So You’re In The Hospital (Considerations for Effective Hospital Visitation)

As a Pastor of Pastoral Care, I spend quite a few hours in the hospital. To be honest, I don’t mind this aspect of ministry. I’ve seen God do great things in and through people while they’re hospitalized. I’ve witnessed people and families rejoice over improved health and I’ve seen the devastation when health makes a turn for the worse. I’ve seen numerous instances of renewed faith as people walk through illness. I’ve see the gospel shared countless times. And on the lighter side, I’ve also seen the backside of way too many hospital gowns.

Here are some lessons I’ve learned in order to make hospital visits more effective.

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Exegetical Notes: Psalm 51:1-17

The biblical narrative for Psalm 51 can be found in 2 Samuel 11.

1 Have mercy on me, O God, according to your steadfast love; according to your abundant mercy blot out my transgressions.

David’s plea for God to deal graciously (have mercy on me) towards him is based solely on the love and mercy of God, not upon any favorable action or attribute of David himself.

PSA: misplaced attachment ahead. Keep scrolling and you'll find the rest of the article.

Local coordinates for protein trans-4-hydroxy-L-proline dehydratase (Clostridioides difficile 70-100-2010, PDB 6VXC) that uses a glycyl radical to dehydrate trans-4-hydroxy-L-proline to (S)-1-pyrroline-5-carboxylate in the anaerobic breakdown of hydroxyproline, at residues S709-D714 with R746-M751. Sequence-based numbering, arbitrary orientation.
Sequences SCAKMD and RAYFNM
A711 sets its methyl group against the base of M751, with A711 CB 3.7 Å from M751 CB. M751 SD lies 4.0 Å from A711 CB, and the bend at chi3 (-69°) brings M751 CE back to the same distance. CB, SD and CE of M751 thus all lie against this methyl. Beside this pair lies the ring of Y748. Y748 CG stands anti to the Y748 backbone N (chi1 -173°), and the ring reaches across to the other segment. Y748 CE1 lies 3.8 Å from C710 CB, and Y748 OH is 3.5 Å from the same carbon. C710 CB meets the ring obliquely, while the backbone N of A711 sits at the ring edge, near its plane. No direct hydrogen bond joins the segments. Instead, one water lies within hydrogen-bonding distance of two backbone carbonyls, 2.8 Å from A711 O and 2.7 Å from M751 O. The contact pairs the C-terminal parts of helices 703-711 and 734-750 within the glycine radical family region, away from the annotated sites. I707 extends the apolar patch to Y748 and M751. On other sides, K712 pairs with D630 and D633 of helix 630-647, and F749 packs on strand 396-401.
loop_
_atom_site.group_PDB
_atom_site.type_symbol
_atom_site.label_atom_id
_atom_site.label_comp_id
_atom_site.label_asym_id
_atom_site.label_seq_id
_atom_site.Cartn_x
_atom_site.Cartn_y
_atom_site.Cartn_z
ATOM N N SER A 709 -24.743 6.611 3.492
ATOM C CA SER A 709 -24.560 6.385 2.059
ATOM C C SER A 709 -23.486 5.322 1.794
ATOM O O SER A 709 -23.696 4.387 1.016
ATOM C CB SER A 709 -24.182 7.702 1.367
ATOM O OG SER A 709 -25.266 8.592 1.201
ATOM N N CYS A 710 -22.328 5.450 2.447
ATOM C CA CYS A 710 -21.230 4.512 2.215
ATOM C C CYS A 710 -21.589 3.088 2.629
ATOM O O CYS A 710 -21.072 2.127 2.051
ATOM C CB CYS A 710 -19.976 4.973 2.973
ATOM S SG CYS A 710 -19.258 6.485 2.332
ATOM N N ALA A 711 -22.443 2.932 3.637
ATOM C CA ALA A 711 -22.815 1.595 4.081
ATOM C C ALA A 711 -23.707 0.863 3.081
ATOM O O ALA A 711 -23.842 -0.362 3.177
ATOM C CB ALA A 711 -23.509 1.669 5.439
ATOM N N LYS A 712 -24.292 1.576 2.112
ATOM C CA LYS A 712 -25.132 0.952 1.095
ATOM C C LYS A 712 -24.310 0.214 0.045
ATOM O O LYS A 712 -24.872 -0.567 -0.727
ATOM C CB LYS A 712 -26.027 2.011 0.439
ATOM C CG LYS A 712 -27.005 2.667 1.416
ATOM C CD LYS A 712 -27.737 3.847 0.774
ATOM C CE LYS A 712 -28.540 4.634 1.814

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You’re a Theologian Too!

In my first philosophy class, Dr. Wiley Richards said something to the effect of, “Everyone is a philosopher. Everyone thinks. Thus everyone is a philosopher.” Some believe theology to be an academic study better left to the seminary or trained pastor. Theology, at it’s simplest, revolves around our thoughts about God. Therefore, you’re a theologian too!

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Every Sermon Communicates Doctrine (5 Considerations for Doctrinal Preaching)

Calvin Miller once wrote, “All real preaching is doctrine.” He essentially argues that all sermons communicate doctrine, even though dogmatics may not be the desired objective of the preacher. Following Miller’s reasoning, A sermon may then communicate doctrine poorly, incorrectly, or it may communicate that doctrine is unimportant altogether, but all sermons communicate doctrine.

All sermons may communicate thoughts about doctrine, but all sermons are not doctrinal.

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